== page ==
As per Dawn — we see a series of wide beats that are clearly ventricular in etiology. The P wave preceding beat #7 appears to be on time — yet long before this P wave can conduct comes a run of 5 wide beats in a row. So this on-time P wave preceding beat #7 represents transient “AV dissociation” — which of itself virtually proves that what follows must be ventricular in etiology. Of note, QRS duration of the wide beats we see is markedly prolonged (at least 0.16 second) — which of itself suggests severe underlying disease. QRS morphology of the wide beats is not typical for any known conduction block — so it is almost certainly ventricular in etiology. We see a single ventricular beat at the onset of the tracing (beat #1) — 2 ventricular couplets (beats #4,5; and #13,14) — and a 5-beat run of NSVT = non-sustained ventricular tachycardia (beats #7-11) at a rate of ~ 140-150/minute.

Bottom Line — It is easy to understand why this 45-year old man presented with palpitations and lightheadedness, which are clearly not due to “anxiety”. He undoubtedly has significant underlying heart disease — with need for cardiac catheterization to define his anatomy.

NOTE: For additional review on assessment of Wide Tachycardias — Please check out my ECG Blog #42


Ken Grauer, MD  www.kg-ekgpress.com   [email protected] 

Jerry W. Jones MD FACEP's picture

Great ECG, Dawn! A lot to be learned here. This ECG looks horrible (which is good for anyone learning ECGs because THIS is what usually shows up on your chart at 3 am in the morning when the cardiologist on-call has just gotten home from spending four straight hours in the cath lab)!

The first thing that you must remember is that you approach an ECG like this one just as you would approach one that is seemingly normal - in a regular, methodical manner.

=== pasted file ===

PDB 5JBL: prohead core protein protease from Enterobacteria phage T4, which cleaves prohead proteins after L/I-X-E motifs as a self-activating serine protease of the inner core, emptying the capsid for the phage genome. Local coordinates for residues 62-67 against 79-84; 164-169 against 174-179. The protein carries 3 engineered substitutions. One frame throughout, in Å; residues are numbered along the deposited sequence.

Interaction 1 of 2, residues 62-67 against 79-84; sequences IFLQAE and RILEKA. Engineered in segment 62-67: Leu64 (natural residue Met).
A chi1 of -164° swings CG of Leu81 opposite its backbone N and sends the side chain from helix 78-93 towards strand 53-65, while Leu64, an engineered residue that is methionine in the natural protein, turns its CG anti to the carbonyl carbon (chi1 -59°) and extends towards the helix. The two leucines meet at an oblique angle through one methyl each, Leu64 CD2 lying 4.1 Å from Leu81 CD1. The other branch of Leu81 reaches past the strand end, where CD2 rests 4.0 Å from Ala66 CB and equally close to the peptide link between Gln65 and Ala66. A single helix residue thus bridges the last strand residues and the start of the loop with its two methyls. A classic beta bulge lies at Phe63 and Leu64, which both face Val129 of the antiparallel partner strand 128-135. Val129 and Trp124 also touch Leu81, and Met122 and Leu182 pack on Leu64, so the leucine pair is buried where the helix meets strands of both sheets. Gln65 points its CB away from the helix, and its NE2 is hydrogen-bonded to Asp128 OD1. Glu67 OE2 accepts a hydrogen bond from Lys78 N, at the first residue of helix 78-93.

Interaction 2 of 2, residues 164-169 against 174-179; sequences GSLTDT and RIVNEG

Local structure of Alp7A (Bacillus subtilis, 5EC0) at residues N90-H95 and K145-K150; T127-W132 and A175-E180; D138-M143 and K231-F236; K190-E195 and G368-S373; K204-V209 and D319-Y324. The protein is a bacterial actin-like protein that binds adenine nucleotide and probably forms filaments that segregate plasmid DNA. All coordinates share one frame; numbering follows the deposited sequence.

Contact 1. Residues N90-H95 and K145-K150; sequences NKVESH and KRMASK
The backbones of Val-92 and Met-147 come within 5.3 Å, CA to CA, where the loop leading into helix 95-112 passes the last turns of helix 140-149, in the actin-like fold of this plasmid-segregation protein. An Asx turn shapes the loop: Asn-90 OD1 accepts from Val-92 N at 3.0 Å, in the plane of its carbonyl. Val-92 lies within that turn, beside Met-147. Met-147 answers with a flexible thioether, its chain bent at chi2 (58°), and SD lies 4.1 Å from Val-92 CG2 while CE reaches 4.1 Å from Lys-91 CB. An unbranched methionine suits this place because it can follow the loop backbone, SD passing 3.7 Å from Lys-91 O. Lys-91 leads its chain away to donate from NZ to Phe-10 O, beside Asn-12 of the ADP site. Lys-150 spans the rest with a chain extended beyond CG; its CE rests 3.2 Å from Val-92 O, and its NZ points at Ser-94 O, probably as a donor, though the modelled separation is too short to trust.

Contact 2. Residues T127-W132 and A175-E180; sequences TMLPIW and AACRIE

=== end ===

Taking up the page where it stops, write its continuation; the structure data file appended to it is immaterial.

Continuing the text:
The basline rhythm is sinus and appears very regular. Dawn indicates the rate is 67/min and that certainly appears correct. There is an underlying first degree AV block. When I measure the PR intervals with my calipers, I see that the 6th P-QRS complex has a PR interval that is definitely shorter than the others (I think the PR interval of the 12th P-QRS is basically the same as the 2nd and 3rd PR intervals). There also appears to be a baseline left axis deviation.

I would agree that the P wave following the 5th QRS complex was blocked due to interference in the AV node and is not a true Type II AV block. I feel that the 6th QRS complex is a junctional escape beat in that it appears a bit too early to be related to the preceding P wave (this is the beat with the shorter PR interval), it has a QRS morphology just like the sinus conducted beats and, most importantly, it terminates the longest R-R interval on the tracing.

The wide complexes are most certainly short runs of ventricular tachycardia at a rate of about 150/minute - a very typical rate for V-tach. The ectopic focus is high up in the left ventricle based on the morphology of the ectopic QRS complexes in V1 and most likely originating somewhere in the distribution of the left anterior fascicle. The predominantly positive ectopic complexes in the inferior leads (with an LPFB morphology) indicate impulses traveling toward the inferior leads. As Dr. Grauer pointed out, the presence of the underlying ischemic ST segments certainly indicates the typical substrate for a ventricular tachycardia.

Thanks again, Dawn, for a challenging ECG and a great website!

Twitter: @jwjmd